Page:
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Tones of Colonialism (The Poisonwood Bible and Remembering Babylon)

June 3, 2008

Neustadt PrizeFirst, I’m going to talk about the one I can wholeheartedly recommend: David Malouf’s Remembering Babylon. It’s my first read for the Neustadt Award challenge; I’ve never done an award challenge before, because they just aren’t that important to me, but this one had a ton of international authors I’d never heard of before. Malouf is an Australian of Lebanese descent, and Remembering Babylon is an incredibly well-written novel exploring aspects of colonisation. First off, it has one of those apocryphal opening lines:

One day in the middle of the nineteenth century, when settlement in Queensland had advanced little more than halfway up the coast, three children were playing at the edge of a paddock when they saw something extraordinary.

I always admire an author who can craft a great first sentence. After that, though, it took me about twenty-five pages to adjust to the book: Malouf has a very lyrical writing style, and I had to slow down before I could begin appreciating it. Then, though, I was hooked! The story takes place in a settlement of Scottish immigrants, and Malouf writes in dialect, which I usually can’t stand but which worked in this instance. I’m not sure how he did it, but I could see all of the characters, and the settlement itself, in perfect detail. Take this passage:

It was the fearful loneliness of the place that most affected her-the absence of ghosts. Till they arrived no other lives had lived here. It made the air that much thinner, harder to breathe. She had not understood, till she came to a place where it was lacking, the extent to which her sense of the world had to do with the presence of those who had been there before, leaving signs of their passing and spaces still warm with their breath-a threshold worn with the coming and going of feet, hedges between fields that went back a thousand years, and the names even further; most of all, the names on headstones, which were their names, under which lay the bones that had made their bones and given them breath. They would be the first dead here. It made death that much lonlier, and life lonelier too.

David MaloufIt takes my breath away: not only did Malouf capture what I imagine to be an immigrant’s homesickness, but also this caring, intelligent woman’s utter obliviousness to the Aborigines, who had been dying there for millenia. So exquisite! Anyway, there’s this settlement, and one day Gemmy appears. Gemmy was a white boy who was washed up on the shore of Australia, and he’s been living with the Aborigines for years. Now, he decides to go find out what these new white people are all about. The book blurb said a lot more than that, but Gemmy’s history is revealed slowly in the actual story, and I feel a bit cheated that I knew so much in advance, so I’d recommend avoiding the blurbs. Anyway, the family whose children first ‘found’ Gemmy take him on as a field hand (but more as a charity case):

There was, from the beginning, a bond between him and the three children that went back to their meeting at the fence. They felt a proprietary right to him, having seem him first, and he, with his old instinct for self-preservation, for making the most of a weak position, saw the advantage of placing himself in their protection.

As someone who isn’t white, but isn’t black, Gemmy brings many of the dilemmas and prejudices inherent in colonialism to the forefront.

He had started out white. No question. When he fell in with the blacks-at thirteen, was it?- he had been like any other child, one of their own for instance. (That was hard to swallow.) But had he remained white?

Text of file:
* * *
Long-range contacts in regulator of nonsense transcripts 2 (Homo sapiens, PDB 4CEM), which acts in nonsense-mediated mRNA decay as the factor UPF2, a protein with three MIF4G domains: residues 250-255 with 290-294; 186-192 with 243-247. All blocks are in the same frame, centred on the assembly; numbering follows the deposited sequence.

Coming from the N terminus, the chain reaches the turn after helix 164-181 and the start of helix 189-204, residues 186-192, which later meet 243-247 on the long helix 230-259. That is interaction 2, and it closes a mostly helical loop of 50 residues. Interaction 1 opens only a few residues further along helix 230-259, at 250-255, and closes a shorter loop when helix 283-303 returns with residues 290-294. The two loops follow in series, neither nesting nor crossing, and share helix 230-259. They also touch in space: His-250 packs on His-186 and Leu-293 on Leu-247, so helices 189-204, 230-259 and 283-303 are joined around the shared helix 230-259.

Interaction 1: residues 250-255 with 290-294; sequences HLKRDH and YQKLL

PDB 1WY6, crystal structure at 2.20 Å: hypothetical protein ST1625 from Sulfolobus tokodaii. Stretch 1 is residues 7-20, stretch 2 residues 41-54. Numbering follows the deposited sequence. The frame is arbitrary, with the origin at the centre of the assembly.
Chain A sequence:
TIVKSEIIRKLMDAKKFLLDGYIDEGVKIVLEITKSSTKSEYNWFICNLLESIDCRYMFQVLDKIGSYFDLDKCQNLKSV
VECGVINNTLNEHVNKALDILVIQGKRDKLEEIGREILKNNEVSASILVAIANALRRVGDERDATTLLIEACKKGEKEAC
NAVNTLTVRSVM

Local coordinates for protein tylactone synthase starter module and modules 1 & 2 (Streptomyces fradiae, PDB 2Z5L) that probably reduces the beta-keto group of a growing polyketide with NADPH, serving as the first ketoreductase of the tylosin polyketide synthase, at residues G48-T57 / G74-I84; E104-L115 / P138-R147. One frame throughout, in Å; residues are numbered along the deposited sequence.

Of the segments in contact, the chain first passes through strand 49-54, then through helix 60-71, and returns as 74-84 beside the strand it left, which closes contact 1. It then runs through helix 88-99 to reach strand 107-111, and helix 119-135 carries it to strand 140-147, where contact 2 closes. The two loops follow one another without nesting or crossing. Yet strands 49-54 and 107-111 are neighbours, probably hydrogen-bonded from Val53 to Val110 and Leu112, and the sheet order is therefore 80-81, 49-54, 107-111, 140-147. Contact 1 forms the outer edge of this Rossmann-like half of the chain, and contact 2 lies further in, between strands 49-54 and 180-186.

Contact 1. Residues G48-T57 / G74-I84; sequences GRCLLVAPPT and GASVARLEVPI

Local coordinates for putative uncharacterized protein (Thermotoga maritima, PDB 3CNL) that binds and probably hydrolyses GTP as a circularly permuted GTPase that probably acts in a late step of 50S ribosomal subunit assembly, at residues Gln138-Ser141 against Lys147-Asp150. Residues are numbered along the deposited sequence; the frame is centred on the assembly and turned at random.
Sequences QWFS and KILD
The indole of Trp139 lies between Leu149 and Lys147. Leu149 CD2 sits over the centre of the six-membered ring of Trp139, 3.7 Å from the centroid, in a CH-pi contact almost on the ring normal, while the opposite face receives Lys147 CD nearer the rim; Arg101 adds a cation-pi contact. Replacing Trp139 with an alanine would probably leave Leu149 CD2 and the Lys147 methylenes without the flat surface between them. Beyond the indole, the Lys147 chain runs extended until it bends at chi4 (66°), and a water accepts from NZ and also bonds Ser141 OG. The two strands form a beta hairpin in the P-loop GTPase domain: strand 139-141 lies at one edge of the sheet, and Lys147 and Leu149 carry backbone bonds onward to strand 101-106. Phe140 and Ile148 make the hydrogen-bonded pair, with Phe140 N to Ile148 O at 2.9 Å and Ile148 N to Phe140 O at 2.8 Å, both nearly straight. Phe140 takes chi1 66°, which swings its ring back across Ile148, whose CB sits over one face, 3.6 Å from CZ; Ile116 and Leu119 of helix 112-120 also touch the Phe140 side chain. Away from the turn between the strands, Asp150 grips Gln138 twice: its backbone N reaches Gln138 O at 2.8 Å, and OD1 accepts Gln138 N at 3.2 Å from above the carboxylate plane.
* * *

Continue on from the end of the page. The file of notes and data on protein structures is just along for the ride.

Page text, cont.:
They looked at their children, even the smallest of them chattering away, entirely at home in their tongue, then heard the mere half-dozen words of English this fellow could cough up, and even those so mismanaged and distorted you could barely guess what he was on about, and you had to put to yourself the harder question. Could you lose it? Not just language, but it. It.

Here’s another related passage that really struck me:

It was the mixture of monstrous strangeness and unwelcome likeness that made Gemmy Fairley so disturbing to them, since at any moment he could show either one face or the other; as if he were always standing there at one of those meetings [with the natives], but in his case willingly, and the encounter was an embrace.

This leads to changes in both themselves and the community. As the father sees his friends’ ugly sides come out, he begins to feel distanced from them:

None of what followed was new, though it wounded him just the same; they were not original, these fellows. What surprised Jock was that not so long ago he would not have seen it, and if he had would have found reassurance in their being so easily predictable. He had begun lately to be critical, even of Jim Sweetman, and he did not want to be. He did not like the experience, which was new, of seein his friends from a distance, of finding them on one side and himself on the other, and the knowledge that if he was seeing them with new eyes, he too, since the distance must work both ways, had become an object of scrutiny.

Isn't this a cool cover?  It wasn't the one of the edition I read, but I don't care.Isn’t that so universal? I think we’ve all been in a similar situation, and Malouf just captures it perfectly. But Remembering Babylon doesn’t stop at an exploration of race; it also tackles gender issues. One of the daughters, Janet, is a main character who doesn’t like her lot in life:

She resented bitterly the provision his being a boy had made for him to exert himself and act. He had no need to fret or bother himself; only to be patient and let himself grow and fill out th elines of what had been laid up for him. …The vision of what lay before him would square his shoulders, deepen his voice, give him room. She had no such vision of her own future. All she saw laid up for herself was what her mother prsented, a tough pride in competence, in being unflagging and making no fuss. She admired her mother but the narrowness of it was terrible to her.

How she ends up escaping this fate just makes the reader think even more! Malouf is a master story-teller: he slips between characters with ease, and brings them completely to life while always moving the plot forward. And there are light-hearted moments too: